Medallion No. 1


Image courtesy of Downies


Event Commemorated

This medallion was issued to commemorate the Centenary of the issue of the first copper token in Australia.

Throughout the 19th century, Australia consisted of a number of colonies of Great Britain.  These colonies relied on the mother country to supply them with coinage to enable normal commerce to be carried out.  However the output of the Royal Mint (in London) was insufficient and traders often suffered from serious shortages of small change.  In earlier times in Great Britain, various municipalities had issued tokens which circulated to provide the necessary change.

In 1849, Annand, Smith & Co, a grocer in Melbourne (Victoria), had a supply of one penny tokens struck from copper and these were first issued in October 1849.  Over the next 25 years, approximately 120 firms (tradesmen) issued tokens in the Australian colonies; most of these were pennies with a significant number of half pennies (½ penny) and a few silver threepences (3 pence).  Until 1860, regal pennies and half pennies were copper; after that year they mostly struck from bronze in a smaller size; similarly, the penny and half penny tokens were struck from copper until the early 1860s and after that, they e struck from bronze.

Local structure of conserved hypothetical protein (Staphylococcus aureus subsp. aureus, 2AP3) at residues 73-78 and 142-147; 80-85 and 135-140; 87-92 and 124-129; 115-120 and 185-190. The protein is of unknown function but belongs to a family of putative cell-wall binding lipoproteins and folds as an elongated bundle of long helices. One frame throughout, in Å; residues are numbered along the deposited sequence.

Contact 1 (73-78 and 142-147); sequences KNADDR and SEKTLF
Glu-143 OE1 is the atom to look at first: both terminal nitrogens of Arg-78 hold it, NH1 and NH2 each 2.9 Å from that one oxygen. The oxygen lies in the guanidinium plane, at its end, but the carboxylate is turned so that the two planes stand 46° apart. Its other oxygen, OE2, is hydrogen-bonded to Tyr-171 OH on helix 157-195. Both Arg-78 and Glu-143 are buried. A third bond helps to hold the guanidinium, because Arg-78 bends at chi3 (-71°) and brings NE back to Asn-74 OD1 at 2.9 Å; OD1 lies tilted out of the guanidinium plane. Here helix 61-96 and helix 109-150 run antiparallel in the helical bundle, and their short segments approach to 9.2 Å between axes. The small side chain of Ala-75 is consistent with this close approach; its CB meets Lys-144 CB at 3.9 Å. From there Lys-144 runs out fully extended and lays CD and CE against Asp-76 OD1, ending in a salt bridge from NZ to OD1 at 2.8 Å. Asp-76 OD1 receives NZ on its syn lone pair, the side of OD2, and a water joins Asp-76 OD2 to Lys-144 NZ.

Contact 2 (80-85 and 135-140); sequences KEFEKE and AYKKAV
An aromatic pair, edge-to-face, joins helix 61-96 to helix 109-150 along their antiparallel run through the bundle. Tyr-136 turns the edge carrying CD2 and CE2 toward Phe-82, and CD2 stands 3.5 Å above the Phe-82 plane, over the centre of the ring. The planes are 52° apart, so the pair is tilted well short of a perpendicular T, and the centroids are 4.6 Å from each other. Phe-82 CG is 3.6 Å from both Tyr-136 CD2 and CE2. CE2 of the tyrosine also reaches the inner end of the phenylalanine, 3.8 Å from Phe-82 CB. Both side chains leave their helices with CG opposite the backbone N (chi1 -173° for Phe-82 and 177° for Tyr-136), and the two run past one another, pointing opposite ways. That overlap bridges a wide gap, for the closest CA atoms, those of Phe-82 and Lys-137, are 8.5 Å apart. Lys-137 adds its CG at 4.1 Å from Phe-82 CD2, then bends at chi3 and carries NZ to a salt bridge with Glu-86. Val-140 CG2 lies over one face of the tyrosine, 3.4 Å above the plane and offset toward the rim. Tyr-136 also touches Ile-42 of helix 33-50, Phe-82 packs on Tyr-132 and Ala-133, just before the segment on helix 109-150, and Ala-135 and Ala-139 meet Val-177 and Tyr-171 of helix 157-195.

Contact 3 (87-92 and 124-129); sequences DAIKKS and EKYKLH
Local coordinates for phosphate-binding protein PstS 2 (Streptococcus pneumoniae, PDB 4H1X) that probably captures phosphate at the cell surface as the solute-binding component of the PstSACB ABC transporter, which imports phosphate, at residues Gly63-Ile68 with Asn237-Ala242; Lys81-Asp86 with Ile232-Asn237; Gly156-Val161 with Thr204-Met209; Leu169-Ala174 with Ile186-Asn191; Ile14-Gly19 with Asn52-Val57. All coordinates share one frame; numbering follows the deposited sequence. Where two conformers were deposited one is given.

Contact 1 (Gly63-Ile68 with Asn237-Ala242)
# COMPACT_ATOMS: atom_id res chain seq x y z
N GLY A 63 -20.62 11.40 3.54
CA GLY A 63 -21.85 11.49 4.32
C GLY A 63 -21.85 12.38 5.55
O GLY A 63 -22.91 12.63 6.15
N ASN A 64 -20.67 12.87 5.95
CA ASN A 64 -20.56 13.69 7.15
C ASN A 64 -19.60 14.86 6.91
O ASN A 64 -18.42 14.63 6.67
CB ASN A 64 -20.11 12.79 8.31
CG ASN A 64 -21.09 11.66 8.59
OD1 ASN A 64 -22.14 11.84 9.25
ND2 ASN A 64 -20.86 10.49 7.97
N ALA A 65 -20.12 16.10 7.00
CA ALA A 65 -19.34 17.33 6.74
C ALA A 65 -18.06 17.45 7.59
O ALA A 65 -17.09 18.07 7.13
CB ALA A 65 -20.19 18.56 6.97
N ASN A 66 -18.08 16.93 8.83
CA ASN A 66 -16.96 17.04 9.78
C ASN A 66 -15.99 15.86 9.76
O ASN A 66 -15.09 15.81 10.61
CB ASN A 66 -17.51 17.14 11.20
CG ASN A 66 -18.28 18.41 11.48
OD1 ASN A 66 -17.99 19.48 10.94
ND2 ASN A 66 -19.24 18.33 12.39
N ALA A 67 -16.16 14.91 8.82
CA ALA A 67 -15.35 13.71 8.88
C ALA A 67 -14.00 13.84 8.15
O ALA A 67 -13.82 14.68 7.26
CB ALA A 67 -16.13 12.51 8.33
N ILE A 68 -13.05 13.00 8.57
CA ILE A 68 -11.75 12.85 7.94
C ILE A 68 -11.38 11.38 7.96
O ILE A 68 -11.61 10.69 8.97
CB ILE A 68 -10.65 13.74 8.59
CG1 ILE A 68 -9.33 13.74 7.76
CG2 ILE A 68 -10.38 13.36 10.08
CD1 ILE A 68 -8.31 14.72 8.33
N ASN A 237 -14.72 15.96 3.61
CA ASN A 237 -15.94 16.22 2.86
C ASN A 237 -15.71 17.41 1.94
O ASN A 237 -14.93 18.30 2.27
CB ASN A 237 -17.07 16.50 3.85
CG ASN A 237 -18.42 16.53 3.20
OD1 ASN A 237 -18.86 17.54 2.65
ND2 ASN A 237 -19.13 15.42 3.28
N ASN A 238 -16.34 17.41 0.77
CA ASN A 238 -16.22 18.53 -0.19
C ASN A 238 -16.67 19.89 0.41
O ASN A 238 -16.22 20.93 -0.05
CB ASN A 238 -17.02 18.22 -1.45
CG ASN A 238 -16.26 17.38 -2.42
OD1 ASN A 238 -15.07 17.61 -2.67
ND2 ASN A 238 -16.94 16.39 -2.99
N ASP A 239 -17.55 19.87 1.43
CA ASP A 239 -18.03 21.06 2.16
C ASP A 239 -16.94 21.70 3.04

While these (and the many other) tokens were always illegal, they were tolerated by the Colonial Governments until the Home Government (in Great Britain) was able to supply sufficient regal coin.  The issue of the tokens meant a profit for the issuer, free advertising for the issuer, and circulating small change.

George Annand was a Melbourne City Councillor (1847‑52) and then a member of the Legislative Council (1853).  Robert Smith had brief partnerships with various people; his partnership with George Annand was over by 1851.



This 41 mm diameter medallion was designed by Roy Farman (of the NAV) and struck by Stokes & Sons, Melbourne; it was struck in one metal and was issued unnumbered:

¨                  Oxidised silver on copper        (100 pieces)

There are seven known trial strikes which represent the various stages of manufacture (1) the blank, (2) the blank with rims, (3) 1st striking, (4) 2nd striking, (5) 3rd striking, (6) plated silver finish, (7) final oxidisation.

The obverse design of the medallion features the obverse design (an inscription) of the token issued by Annand, Smith & Co surrounded by the commemorative inscription “AUSTRALIA’S FIRST COPPER TOKEN ISSUED 20TH OCTOBER 1849”.

The reverse design of the medallion features the reverse design of the same token which is based on a pattern for a British copper penny; this is also surrounded by an inscription which reads “THE NUMISMATIC ASSOCIATION OF VICTORIA 1949”.

The Annand, Smith & Co token has the name and address of the issuer on the obverse and Britannia on the reverse.  This representation of Britannia had been prepared by Küchler (of the Soho Mint) for a proof pattern penny of 1806.  The design is very similar to that on the then current British penny.


An article on Annand, Smith & Co. appeared in the 1988 edition of the Australian Numismatist, the NAV’s journal of the time. A pdf file of this article can be accessed by selecting the cover of the journal pictured.

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